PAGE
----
Concert Review: Mary Gauthier / Jaimee Harris @ Caffe Lena, 09/17/2023
Dark Enough to See Light: Gauthier’s Heart Changing Songs and Stories Brighten Caffe Lena’s Rainy Sunday Night
SARATOGA SPRINGS–Folk singer, songwriter and storyteller Mary Gauthier charmed Caffe Lena‘s patrons on a rainy Sunday night this September. With her southern drawl, wry insights, and kind nature, Gauthier left our corner of the world a bit gentler through her transformative music.
If you aren’t familiar with Gauthier and her music, it isn’t too late to become acquainted. The southern folk singer shifted careers in her thirties after a DWI arrest helped her not only find her sobriety, but also her passion for storytelling through song. She shared that story on stage and through her book “Saved by a Song,” which she referenced and read throughout the night.
The 61-year-old Gauthier performed with Jaimee Harris, who opened with some of her original songs. Harris is being referred to as “the next Queen of Americana music,” and she showed up on stage in a costume fitting a queen. In head-to-toe red cowgirl uniform, complete with pink sunglasses and sparkles, Harris’ appearance drew gasps of delight from many. When she began to sing, however, is when I gasped. She played a few original songs that made it clear she not only had chops but a depth of experiences herself to draw from.
My favorite of Harris’ songs was her recently released “Boomerang Town,” a ballad about her hometown of Waco, Texas. She connected a Woody Guthrie verse from “This Land Is Your Land,” a verse she referenced as the steeple verse, that questioned if the land was really shared and meant for all of us if some had so little benefit from it. “Boomerang Town” shared the story of a young couple’s despair as they fell in love, tried to leave, but found themselves trapped in repeating old family patterns of poverty.
Harris’ vocals are stunningly beautiful, as was her earnest expression as she plucked through “The Fair and Dark Haired Lad,” a song about alcoholism. Harris disclosed that she, too, had been arrested prior to finding sobriety. And like Gauthier, the music appeared to be her therapy out of addiction.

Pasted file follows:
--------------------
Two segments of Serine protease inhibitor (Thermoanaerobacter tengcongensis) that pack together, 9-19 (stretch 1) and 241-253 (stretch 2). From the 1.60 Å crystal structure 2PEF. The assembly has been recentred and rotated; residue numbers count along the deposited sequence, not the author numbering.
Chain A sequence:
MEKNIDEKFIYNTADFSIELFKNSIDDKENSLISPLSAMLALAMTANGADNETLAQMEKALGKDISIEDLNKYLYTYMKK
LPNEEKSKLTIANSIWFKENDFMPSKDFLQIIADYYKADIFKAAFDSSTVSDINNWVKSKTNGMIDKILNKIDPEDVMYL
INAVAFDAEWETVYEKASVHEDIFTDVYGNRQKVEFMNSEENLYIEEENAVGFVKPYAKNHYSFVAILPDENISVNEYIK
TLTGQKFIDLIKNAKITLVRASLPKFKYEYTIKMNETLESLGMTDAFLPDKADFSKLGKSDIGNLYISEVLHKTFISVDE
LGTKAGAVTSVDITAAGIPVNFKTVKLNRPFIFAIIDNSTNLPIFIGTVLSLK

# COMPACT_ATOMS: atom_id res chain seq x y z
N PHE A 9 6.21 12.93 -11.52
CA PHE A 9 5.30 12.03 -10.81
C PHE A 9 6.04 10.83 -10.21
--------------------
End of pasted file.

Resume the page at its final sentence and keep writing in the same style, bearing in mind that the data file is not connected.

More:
The two women joined forces ironically to open Gauthier’s set with “I Drink,” a song many might have heard performed by other country singers. Gauthier’s version (she’s the song’s writer) is a bit sadder and darker than others you may have heard, and more clearly indicates the denial and self-loathing addicts face, as well as the isolation. If you think you’ve heard this song but not heard her version, I highly recommend you check Gauthier’s out. It will haunt you.
Gauthier’s songs have this funny way of teaching you something heavy while helping you to shoulder the load. On Sunday at Caffe Lena, I felt like I was spending the evening listening to my favorite aunt tell me story after story that ultimately reminded me of my better, most loving self.
From “Drag Queen in Limousines,” I was reminded that sometimes we are lucky to be loved by those who understand us, but not always. “Sometimes you got do / What you gotta do,” Gauthier slowed her tempo, making sure the audience was leaning in to hear what followed. “And hope that the people you love / will catch up with you,” she smiled, with a cheering crowd bursting into applause.
As the night wore on, the messages became heavier, but Gauthier and Harris were there to lift us up and help us through the challenges of the music. And by no means am I suggesting that the actual harmonies were complex or that the music was hard to unravel; it was the lyrics, frank and detailed in their imagery, that were sticky and made folks think about trauma and how it impacts others. From “Last of the Hobo Kings,” I was reminded that sometimes kingship is defined in service to others rather than material wealth. From Gauthier’s song about wives of veterans caring for the injured, I was reminded how trauma impacts others than the primary victim – and they deserve care too.
In “Some Times,” Gauthier’s new song with Vince Gil, there was the gentle nudge to acknowledge the times we live in, and those times we live through. While not yet released, “Some Times” recollected the last century of change with fear, pride, and love, particularly the violence our society has witnessed through the murders of our leaders and people – while urging us to do better.
My personal favorite of the night came from Gauthier’s recent album “Dark Enough to See the Stars.” The title song from the album reverberates with the experience of loss – detailing the pain and hurt when we grieve someone. The song pivots unexpectedly, somehow pointing out at the same moment that it was finally “dark enough to see the light.” That paradox, that unexpected delicious moment of bittersweet, captured mourning perfectly.
Gauthier and Harris completed their set with “Mercy Now,” the song that has Jim convinced Gauthier is the greatest songwriter of our time. I tend to agree with him, but not just because of this song (which is profoundly amazing) but because of the stories she has told across the past 20+ years have stayed with so many of us, haunting our consciousness and pushing us to be accountable to our values.
“I’m often asked if I believe songs can change the world,” Gauthier read from a passage in her book on stage. “I do, because a song can change a heart.” And with a changed heart, you can change a mindset, a behavior, and a human. “How else does one change the world?” she smiled as she closed her book.
How else indeed, Mary Gauthier.